In these challenging times, both bankers and bank customers are stressed and exhausted. Typical schedules are disrupted, work environments are upended, and business models are challenged. Because this pandemic shock has brought us into new territory, there has never been a better time in modern banking history than now to enhance your value as a banker. This environment is precisely when good bankers differentiate their service and outperform their competition to win new business, and further solidify existing relationships.
Tag: Relationship Management
Many community bankers are now considering how to position their asset and liability portfolios for declining interest rates. On the one hand, interest rates should be falling more, and on the other hand interest rates are being talked down against a backdrop of still strong economic data.
A surge in alternative lenders and intense competition among banks has forced community bank lenders to further differentiate themselves and their institution. Many lenders are switching their professional focus from being a salesperson to being a trusted advisor. Recent teaching from St.
Statistics show that bankers do not ask enough questions on a sales call with a customer. The average banker asks about five to seven questions, and unfortunately, most of those are pretty standard like “What keeps you up at night?” or “Do you have your latest financials available?” As we like to say, good questions are better than good answers and customer questions are one easy area where bankers can improve.
On the path to becoming a “trusted financial advisor,” many bankers don’t know where to start or even what being a trusted financial advisor means. At a minimum, it means knowing your banking products and their application. However, that’s table stakes. To deliver distinguishable value to the client, bankers need to take more of a leadership role on items such as business growth, M&A, crisis management, and general operations.
We have witnessed some banks position their senior secured loans as quasi-equity financing. This plays well to borrowers who are looking for long-term banking relationships, and it has helped these innovative banks secure quality clients, increase relationship lifetime value and drive core deposits. In this blog, we will outline how these banks structure these credits and how they position these loans for maximum effect.
Statistically, we call it the density function. The more potential clients that are located in close physical proximity to each other, the higher the probability that each will become a client of your bank. Consider that during college, a time in your life was you likely had a high density of people around you, at any given moment, 20 people could randomly show up to your apartment or house. Sometimes you would be asleep only to wake up to find a small party in your living room without so much as an invitation.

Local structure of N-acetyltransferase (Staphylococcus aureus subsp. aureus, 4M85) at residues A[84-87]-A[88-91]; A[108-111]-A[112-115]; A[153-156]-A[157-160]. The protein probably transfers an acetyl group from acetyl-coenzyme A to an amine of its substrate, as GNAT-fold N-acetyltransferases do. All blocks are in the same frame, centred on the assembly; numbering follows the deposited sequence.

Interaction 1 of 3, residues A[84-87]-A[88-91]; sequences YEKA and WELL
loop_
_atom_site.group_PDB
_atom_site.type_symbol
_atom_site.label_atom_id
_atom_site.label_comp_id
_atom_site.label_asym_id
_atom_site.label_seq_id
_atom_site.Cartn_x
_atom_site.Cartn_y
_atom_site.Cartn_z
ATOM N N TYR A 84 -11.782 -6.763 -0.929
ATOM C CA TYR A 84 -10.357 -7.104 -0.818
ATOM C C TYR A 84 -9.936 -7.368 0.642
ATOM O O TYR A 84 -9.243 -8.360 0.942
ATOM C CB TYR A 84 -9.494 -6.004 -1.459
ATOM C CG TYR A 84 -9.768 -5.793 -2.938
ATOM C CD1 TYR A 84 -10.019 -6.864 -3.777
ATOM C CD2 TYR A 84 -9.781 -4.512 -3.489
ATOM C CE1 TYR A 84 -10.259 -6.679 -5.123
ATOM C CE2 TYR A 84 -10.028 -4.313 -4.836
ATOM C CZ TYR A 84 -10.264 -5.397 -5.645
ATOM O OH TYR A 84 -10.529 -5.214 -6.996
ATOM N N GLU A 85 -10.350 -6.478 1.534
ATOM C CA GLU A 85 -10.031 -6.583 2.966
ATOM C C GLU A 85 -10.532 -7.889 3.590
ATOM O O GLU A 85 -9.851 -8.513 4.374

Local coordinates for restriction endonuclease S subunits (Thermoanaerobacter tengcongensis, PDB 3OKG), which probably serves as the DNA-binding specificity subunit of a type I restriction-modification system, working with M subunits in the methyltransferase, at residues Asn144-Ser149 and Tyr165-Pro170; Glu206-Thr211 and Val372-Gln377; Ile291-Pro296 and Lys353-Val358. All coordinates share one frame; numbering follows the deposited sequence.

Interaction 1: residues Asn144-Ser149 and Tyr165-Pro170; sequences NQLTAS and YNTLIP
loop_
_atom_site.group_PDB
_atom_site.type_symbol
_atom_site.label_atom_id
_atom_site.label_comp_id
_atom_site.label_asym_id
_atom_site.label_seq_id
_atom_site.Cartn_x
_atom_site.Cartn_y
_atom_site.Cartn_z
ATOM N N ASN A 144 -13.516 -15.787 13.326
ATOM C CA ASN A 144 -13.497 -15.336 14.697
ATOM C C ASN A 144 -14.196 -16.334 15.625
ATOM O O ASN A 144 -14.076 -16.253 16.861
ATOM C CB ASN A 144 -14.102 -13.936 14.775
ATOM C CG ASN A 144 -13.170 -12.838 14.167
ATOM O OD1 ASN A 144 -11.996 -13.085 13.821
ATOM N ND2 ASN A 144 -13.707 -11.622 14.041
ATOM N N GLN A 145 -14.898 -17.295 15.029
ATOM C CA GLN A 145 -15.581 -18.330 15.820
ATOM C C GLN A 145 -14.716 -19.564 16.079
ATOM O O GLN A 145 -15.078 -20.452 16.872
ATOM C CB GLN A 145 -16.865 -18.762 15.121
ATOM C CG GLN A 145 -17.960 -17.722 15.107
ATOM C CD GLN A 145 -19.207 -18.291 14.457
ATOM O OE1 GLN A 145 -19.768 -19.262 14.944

As most of our readers know, we are big fans of using content to inexpensively acquire customers. The tactic helps to pull prospects into our brand, helps generate leads and helps with conversions. Content is an approach that can differentiate both the bank and the relationship manager. As they say, if you are using content, there is no such thing as a cold call.
Recently, we sat down with Jack Hubbard of St. Meyer and Hubbard to compare sales call note-taking approaches. We were both amazed at how few bankers take notes during meetings and sales calls. While there are lots of reason not to take notes, there is one scientific study out there that shows you can have 70% or better recollection of an event past three months. Since the customer is one of the most important assets to your bank, and you likely pride yourself on being relationship-driven, then it only makes sense that every banker should take notes.
The most common complaint we hear from commercial bank calling officers is the lack of time available to prospect for new clients. Commercial lenders, banking, and calling officers spend less than one-third of their time selling. The majority of their time is spent on administrative work, credit and internal meetings. Furthermore, commercial calling officers get a second meeting with a prospect only 20% of the time, and a third meeting less than 10% of the time.